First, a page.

We all have mental health just as we have physical health, and sometimes our health can fluctuate. Long working hours, overwhelming workloads and problematic relationships with colleagues can all lead to insurmountable stress, which could initiate a serious mental health problem if left unaddressed.
Mental health problems at work is still often considered a 'taboo' subject, which is ludicrous considering how common mental health issues can be. Almost one in six employees will experience a mental health problem, including anxiety and depression at some point in their working lives.
Mental health problems in the workplace can not only be destructive for the depressed employee, but also for their colleagues and the business as a whole. Poor mental health in the workplace costs the UK economy an estimated £99 billion a year due to lost productivity and employee absenteeism.
Employee wellbeing is a key issue that many companies are striving to address. A happy workforce is a productive workforce, and employers who spot signs of depression early on could help their employee avert a potentially disabling condition and minimise productivity issues in the workplace.
So, as an employer, how can you spot the signs of depression in your workforce and how can you approach this difficult subject with your employees?
Loss of motivation and decreased productivity
Just like a physical condition, mental health problems can affect motivation and productivity at work. A depressed individual may have difficulty concentrating at work or motivating themselves to complete their tasks. You may have noticed that your employee struggles to start or finish tasks, or is taking a lot longer to produce their work. If your usually driven employee is suddenly showing less enthusiasm for their work, it could be that a mental health problem is playing a factor.
Withdrawal from colleagues
Withdrawing from friends or colleagues may be a sign that your employee is suffering with depression. Have they lost interest in activities and tasks they previously enjoyed? Are they isolating themselves and avoiding social events after work with colleagues? It's fine if your employee likes to keep themselves to themselves, but if this behaviour is not typical of them, there could be an underlying problem.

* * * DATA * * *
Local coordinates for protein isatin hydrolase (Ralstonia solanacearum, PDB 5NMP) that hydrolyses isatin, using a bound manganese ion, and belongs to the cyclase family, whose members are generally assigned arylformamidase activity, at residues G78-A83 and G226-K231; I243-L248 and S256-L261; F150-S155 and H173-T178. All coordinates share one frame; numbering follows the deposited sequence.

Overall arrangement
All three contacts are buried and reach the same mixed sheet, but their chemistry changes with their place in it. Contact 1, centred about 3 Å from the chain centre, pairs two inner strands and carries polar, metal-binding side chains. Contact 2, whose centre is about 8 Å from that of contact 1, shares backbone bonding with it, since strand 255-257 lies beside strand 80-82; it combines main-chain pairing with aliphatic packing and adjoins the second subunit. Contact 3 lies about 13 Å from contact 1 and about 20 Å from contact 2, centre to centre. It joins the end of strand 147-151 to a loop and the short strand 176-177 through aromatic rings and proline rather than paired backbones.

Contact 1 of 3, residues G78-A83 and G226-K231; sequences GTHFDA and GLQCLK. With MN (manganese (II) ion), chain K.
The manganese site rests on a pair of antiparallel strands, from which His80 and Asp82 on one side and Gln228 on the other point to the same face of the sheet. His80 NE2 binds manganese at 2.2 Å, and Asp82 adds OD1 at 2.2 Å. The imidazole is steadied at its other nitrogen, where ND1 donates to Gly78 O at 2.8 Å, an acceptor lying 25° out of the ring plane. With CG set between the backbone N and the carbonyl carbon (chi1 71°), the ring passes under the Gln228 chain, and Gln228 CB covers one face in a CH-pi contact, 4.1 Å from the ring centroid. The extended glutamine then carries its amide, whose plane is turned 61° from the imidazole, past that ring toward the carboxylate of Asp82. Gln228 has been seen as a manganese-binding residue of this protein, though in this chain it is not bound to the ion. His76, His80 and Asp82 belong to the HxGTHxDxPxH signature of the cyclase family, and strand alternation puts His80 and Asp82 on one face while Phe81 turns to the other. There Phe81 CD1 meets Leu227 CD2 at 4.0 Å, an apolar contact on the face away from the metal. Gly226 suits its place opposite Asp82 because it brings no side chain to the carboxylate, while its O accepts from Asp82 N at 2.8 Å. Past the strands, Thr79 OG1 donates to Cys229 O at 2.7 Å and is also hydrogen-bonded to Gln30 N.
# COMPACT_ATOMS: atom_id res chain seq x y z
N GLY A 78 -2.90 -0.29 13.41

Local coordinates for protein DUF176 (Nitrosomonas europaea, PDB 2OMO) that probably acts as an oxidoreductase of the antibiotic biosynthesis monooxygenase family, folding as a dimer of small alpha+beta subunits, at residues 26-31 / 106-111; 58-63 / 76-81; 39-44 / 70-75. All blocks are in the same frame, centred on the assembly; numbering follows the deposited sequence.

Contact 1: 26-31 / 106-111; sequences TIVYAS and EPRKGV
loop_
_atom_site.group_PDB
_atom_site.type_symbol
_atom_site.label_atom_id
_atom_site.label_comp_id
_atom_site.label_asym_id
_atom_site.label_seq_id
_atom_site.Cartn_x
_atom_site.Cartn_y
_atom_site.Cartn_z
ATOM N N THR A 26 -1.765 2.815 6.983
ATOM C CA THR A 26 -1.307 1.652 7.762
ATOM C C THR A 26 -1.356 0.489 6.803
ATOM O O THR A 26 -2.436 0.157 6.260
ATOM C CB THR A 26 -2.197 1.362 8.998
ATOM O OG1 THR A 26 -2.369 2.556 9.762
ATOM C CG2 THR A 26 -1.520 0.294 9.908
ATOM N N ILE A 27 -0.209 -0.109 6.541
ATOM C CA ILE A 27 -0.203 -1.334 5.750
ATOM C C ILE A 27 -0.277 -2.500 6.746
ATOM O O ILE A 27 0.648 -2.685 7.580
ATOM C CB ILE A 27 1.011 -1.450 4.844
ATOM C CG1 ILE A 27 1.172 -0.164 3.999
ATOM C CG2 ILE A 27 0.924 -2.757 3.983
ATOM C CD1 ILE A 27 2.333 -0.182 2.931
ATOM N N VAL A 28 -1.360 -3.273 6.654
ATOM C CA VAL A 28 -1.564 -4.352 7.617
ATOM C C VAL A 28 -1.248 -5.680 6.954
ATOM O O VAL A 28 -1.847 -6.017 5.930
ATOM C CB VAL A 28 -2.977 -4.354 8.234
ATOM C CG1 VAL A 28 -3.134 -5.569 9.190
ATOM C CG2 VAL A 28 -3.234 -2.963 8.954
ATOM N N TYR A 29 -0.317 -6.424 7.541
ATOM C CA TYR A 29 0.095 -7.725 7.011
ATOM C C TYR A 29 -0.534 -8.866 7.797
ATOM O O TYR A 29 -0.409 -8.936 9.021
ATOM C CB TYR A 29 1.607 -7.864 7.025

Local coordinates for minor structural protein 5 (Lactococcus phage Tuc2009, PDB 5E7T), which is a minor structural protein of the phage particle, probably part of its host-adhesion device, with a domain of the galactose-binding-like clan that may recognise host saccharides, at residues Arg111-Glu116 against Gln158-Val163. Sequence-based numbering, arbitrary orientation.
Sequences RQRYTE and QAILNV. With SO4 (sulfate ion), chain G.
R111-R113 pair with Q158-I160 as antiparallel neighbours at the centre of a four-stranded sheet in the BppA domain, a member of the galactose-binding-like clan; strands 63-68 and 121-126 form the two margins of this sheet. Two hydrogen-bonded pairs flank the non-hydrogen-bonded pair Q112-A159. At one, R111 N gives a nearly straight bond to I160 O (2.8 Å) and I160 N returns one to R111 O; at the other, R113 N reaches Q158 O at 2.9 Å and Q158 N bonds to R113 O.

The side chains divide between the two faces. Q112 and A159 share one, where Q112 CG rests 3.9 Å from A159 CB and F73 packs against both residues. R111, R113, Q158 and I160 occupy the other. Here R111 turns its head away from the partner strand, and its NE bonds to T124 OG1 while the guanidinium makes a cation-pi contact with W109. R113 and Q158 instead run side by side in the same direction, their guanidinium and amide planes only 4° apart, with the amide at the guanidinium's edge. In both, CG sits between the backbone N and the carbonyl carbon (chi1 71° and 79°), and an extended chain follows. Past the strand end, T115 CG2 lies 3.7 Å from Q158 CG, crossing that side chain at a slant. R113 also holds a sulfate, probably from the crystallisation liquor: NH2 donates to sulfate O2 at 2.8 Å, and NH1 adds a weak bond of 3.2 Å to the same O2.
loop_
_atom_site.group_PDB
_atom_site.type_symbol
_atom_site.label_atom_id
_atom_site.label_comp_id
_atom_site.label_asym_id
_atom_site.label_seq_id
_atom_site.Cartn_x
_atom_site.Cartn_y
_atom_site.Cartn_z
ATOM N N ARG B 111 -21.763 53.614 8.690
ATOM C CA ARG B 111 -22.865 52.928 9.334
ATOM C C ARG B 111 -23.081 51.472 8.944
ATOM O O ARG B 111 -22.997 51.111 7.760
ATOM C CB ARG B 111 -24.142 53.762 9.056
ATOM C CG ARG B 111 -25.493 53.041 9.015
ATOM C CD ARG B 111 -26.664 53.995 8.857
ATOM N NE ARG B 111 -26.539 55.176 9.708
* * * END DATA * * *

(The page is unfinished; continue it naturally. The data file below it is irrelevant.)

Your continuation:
Changes in behaviour
A sudden change in an employee's behaviour may indicate that they are going through a tough time, perhaps a mental health issue is affecting their behaviour. Depression can cause changes in a person's social conduct and cause them to behave in a way that contradicts their usual character. Those usually passive in nature could become aggressive and outspoken, or a usually confident member of staff could become reserved and distant.
Absence is an obvious sign of a health problem, but it is rare for an employee to call in sick and mention a mental health problem as the reason for their absence. Depression can lead to regular short-term absences as the depressed individual struggles to cope with the stress of work and daily life.
Poor punctuality may a sign that your member of staff is struggling with depression. As a depressed person struggles to motivate themselves to focus on planning and carrying out daily tasks such as getting ready for work, you may have noticed your employee coming into work later or perhaps leaving the office earlier.
How can you approach the subject of mental health?
If you suspect an employee is suffering from depression, the best thing to do is take the lead and arrange a meeting as soon as possible to discuss the matter in private. Knowing how to best approach and talk to a team member who may be experiencing mental ill health may seem a little daunting, but a little bit of empathy can go a long way. Be supportive and encourage your employee to speak openly about their struggles without fear of reprisal. Of course, a team member may not want to talk about issues they are going through. You may find it best to try not rush them or pressure them to talk. Instead, reassure your employee that you are available at any time, to talk about anything, once they are ready.
Once you have identified that your employee is suffering with a mental health problem, it's time to offer some support, but what should this support look like? First of all, you may find it useful to ask your employee if there are certain triggers in the workplace that exacerbate their depression and put together a plan to support them. This could include regular breaks, flexible working hours or employee counselling. Check in regularly with your employee and ask them how they are doing.
Standing by your employee when they are dealing with a mental health problem reflects your organisation's values and culture and may add real value to your business.